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Knowing is a wonderful thing in concept. By this, I mean the possession and comprehension of facts is a wonderful thing, and not that this movie is a wonderful thing, which it isn't. It is that most annoying of things: an story which postures at being intelligent whilst fundamentally misunderstanding the very ideas which it proposes to discuss.

In the 1950s, a little girl's time capsule proposal is adopted by her school, which is then somewhat chagrined to find that she herself has contributed not the requested drawing, but a paper full of furiously scribbled numbers. Her teacher inexplicably decides to include it anyway, and fifty years later, it winds up in the hands of Caleb, son of an MIT astropysicist named John Koestler (Nicholas Cage), after the capsule is opened. Koestler is introduced in front of his class, tasking them with the question of whether or not the universe does or does not have a purpose about it. At this early point, my bullshit detector was already beeping softly, placated only by the faint hope that the story would have the decency not to decide the question for us, since popular fiction produced in this country only ever answers this debate in one tried-if-not-true way (Watchmen being the notable exception). Looking over the dense block of numbers, John begins to see frightening patterns emerge, which bode ill for times to shortly come. Is it faulty pattern-recognition, or a portent of disaster? If you're actually unsure, then I can only conclude that it's because this is your first movie.

Whether or not the universe is deterministic, one of the basic themes of the film, it's unquestionably true that the story world is unswervingly so. Events are positively predetermined. Story points unspool in precisely the singular way in which they inevitably do in movies such as this. The skeptical scientist who begins by asserting a worldview of "shit happens" buys into supernatural mumbo-jumbo with typically breakneck speed, spending no time at all on pursuing alternate explanations for the numbers of doom. Old friends and new acquaintances decry him as overstressed or unstable, then quickly come around when encountering something they cannot personally account for. The film doesn't even pretend to equivocate on the certainty of prophecy past the half-hour mark. Clues become crazier and more tenuous, and therefore more correct. Children speak like much older characters, and say "consume" when "eat" would be a hundred times more natural. In the midst of all this, mysterious black-garbed figures begin lurking about in the woods and magically whispering to son Caleb and the granddaughter of the girl who penned the numeric code. The MIT scientist written by non-scientifically-minded screenwriters jumps to the conclusion that whatever's happening is centered on the two children without first seeing if anyone else is having similar experiences. The film just continues to throw things like this at the viewer under the assumption that you'll accept them, because deep down inside, you just want to believe that there's a plan for everything, even, as the Joker observed, if the plan is horrifying. Or even, as those paying any attention may note, if the plan and the clues and the detecting is finally revealed (though perhaps not to the writers, who seem to have overlooked it) as more or less irrelevant.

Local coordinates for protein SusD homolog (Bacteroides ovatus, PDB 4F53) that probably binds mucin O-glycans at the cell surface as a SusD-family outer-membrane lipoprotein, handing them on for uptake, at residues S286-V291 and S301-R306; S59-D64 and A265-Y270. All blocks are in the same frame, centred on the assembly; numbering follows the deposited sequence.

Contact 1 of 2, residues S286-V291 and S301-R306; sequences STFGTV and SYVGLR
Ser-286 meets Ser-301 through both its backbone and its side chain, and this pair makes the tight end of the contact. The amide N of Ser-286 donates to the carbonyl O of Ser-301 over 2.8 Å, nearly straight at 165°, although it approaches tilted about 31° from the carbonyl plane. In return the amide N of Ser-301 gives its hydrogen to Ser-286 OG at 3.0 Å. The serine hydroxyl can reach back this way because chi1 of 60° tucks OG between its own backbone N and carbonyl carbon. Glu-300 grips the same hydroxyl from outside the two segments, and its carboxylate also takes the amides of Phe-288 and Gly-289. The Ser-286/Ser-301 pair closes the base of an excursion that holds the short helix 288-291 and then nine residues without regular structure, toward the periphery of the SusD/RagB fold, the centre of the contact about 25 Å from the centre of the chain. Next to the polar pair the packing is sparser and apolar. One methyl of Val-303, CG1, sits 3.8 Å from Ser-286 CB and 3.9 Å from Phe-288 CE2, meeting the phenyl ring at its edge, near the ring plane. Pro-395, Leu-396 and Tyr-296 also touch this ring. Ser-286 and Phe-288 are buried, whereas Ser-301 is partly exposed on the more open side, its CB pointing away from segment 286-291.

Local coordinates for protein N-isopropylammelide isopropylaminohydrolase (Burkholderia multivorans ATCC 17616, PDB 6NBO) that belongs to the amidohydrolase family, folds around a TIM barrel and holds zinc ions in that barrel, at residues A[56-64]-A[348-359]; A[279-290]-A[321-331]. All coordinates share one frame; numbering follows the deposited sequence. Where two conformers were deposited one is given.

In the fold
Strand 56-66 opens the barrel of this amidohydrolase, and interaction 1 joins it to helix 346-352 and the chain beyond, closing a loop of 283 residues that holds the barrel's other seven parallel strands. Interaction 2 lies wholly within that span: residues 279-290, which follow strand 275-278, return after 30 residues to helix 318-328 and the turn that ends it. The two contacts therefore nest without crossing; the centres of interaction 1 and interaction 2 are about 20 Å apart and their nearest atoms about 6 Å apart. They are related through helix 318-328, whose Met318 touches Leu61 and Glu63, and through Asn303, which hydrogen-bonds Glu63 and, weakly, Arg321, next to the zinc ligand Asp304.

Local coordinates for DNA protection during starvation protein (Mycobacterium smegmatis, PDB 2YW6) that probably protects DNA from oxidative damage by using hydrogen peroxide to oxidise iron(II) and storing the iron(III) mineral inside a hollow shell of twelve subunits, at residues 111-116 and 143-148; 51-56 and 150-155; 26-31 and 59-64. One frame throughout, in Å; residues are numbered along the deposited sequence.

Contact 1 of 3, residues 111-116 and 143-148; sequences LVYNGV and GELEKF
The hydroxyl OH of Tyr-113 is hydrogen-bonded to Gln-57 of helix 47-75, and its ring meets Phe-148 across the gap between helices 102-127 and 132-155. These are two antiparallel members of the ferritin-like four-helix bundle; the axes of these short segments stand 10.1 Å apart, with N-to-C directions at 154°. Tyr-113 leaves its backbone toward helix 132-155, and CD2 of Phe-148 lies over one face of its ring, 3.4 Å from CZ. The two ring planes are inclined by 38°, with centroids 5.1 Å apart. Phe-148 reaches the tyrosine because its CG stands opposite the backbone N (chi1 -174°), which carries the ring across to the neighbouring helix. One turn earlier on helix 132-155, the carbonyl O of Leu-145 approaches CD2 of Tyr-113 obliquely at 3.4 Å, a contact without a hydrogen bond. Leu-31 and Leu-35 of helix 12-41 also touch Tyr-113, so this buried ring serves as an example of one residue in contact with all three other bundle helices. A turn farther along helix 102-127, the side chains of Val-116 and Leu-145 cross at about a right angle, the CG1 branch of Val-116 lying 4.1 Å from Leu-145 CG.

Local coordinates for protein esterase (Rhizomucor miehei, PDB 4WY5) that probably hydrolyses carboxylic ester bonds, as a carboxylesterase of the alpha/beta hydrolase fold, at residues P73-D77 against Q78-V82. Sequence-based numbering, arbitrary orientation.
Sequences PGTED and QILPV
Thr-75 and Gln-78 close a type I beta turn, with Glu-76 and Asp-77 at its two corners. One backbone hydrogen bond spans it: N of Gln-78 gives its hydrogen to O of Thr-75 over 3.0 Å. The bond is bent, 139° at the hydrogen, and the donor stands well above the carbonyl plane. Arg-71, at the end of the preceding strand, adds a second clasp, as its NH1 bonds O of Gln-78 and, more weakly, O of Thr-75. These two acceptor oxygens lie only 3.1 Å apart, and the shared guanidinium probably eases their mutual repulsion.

This film does itself and thinking audience members a disservice by positioning itself as a science-fiction tale instead of the supernatural thriller it obviously wants to be. Trying to tackle "tough" questions only makes it embarrass itself. It tries to pretend that the great debate on existential meaning is between deterministic and random, when it's actually between purposed and non-purposed (I seriously doubt anyone who knows what the term means actually believes in a random universe). On top of this, it gets the core of determinism wrong, dumbing it down to the populist feel-good philosophy of "everything happens for a reason," instead of due to a cause. If you don't see what the difference is, go back and study up before attempting to write any high-minded screenplays. Director Alex Proyas, who previously made the flawed but intriguing Dark City, makes much the same mistake here as in that film by offering up a ham-handed notion of faith as some kind of answer, instead of the gargantuan morass of questions it really is.

It's a pity this visual style couldn't have been applied to better source material. Proyas is a good director of images, but keeps trying to attack subjects he doesn't seem to know very well. The film ends with a truly impressive set of effects, beautiful in appearance but deeply unbeautiful in concept, leaving anyone who was invested with these characters likely feeling very unfulfilled. Much like so many real-world answers to life's meaning, Knowing just leaves you wondering why supposedly higher intelligence always seems to work through the most boneheaded plans imaginable.

-review by Matt Murray

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